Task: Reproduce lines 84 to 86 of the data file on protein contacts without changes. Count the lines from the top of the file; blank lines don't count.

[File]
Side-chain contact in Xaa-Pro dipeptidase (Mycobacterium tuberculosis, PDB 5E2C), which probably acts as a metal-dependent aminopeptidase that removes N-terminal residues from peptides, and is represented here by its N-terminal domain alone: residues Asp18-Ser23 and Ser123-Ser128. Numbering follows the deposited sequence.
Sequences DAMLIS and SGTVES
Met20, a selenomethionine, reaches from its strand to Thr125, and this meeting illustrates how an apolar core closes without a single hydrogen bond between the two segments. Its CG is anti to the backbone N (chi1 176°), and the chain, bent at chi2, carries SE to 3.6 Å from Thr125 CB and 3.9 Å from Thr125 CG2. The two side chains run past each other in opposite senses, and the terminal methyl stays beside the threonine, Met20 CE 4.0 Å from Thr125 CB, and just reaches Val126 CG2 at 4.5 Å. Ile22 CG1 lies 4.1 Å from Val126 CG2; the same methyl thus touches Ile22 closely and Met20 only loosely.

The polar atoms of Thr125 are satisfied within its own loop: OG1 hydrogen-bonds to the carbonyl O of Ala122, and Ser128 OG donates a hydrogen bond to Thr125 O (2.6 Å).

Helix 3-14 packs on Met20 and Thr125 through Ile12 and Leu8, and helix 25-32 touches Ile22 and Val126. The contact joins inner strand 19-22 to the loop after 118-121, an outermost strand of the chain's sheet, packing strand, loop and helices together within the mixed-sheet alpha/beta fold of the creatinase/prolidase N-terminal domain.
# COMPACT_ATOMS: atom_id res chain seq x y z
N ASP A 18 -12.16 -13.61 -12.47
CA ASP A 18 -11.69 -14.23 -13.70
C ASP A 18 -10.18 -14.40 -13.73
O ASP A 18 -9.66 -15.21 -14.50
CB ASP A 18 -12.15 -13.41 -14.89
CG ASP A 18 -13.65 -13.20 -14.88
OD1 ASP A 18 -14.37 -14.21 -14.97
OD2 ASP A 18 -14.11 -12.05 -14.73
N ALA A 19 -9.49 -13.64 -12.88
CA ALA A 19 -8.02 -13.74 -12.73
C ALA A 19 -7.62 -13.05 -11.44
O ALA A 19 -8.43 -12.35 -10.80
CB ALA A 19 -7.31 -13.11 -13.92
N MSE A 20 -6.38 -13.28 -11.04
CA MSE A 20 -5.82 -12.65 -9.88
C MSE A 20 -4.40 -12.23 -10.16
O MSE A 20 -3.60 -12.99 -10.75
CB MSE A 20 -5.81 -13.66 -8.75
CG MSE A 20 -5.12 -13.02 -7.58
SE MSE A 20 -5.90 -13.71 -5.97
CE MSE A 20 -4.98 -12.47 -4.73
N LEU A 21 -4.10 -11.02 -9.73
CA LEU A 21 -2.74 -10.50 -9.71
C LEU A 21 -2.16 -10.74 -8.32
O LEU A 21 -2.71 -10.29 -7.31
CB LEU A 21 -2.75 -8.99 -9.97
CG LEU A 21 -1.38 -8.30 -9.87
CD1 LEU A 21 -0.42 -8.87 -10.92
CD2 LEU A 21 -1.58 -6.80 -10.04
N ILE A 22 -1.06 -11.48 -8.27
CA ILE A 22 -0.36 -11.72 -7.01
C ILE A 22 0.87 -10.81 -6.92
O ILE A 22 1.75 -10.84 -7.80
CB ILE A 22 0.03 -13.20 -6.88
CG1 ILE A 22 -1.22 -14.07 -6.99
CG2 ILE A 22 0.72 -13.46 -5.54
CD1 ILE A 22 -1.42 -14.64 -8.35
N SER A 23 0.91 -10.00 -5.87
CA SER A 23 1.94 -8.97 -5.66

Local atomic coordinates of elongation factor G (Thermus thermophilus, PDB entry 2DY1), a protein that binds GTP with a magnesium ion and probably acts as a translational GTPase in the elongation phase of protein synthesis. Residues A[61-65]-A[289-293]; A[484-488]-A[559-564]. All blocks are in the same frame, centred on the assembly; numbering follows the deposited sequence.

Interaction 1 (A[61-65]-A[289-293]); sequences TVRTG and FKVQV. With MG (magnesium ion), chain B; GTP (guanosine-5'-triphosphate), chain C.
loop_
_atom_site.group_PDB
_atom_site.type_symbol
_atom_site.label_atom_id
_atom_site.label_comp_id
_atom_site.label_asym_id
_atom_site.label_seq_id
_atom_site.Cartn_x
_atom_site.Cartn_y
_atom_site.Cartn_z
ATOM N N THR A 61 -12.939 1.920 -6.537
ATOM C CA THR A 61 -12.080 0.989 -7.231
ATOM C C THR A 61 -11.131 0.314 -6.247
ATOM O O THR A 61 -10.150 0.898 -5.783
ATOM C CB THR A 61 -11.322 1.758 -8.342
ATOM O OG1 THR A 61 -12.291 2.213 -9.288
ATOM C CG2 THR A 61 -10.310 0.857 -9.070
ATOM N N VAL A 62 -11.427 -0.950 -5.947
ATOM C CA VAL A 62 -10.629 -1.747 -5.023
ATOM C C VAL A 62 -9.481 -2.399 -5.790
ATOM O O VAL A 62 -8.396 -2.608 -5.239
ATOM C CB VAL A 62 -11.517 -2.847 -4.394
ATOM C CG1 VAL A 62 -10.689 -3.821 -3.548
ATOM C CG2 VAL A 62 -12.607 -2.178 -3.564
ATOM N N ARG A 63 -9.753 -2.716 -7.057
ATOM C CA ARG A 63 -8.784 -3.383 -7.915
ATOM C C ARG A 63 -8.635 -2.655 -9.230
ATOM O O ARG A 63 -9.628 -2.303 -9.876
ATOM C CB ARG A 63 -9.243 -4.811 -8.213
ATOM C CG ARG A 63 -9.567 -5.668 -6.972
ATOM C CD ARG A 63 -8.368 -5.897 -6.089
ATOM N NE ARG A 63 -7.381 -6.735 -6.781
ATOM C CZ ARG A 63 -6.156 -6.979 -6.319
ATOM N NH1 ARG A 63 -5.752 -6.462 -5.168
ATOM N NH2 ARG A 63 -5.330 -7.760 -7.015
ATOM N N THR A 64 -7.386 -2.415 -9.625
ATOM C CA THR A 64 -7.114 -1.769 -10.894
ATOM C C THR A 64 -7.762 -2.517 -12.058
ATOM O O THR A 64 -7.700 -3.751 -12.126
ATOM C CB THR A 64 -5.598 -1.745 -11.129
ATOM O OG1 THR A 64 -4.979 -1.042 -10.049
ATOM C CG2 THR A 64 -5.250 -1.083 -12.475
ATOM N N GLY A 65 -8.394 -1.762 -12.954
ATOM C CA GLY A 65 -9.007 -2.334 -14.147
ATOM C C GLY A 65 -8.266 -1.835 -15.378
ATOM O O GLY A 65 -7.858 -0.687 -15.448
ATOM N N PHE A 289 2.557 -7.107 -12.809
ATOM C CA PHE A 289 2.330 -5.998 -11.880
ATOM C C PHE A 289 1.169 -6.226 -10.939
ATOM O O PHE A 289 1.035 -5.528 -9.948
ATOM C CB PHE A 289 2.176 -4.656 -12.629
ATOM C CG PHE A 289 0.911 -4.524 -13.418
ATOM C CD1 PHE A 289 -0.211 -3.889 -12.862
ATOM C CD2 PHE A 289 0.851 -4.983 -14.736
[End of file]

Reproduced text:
ATOM C CA THR A 64 -7.114 -1.769 -10.894
ATOM C C THR A 64 -7.762 -2.517 -12.058
ATOM O O THR A 64 -7.700 -3.751 -12.126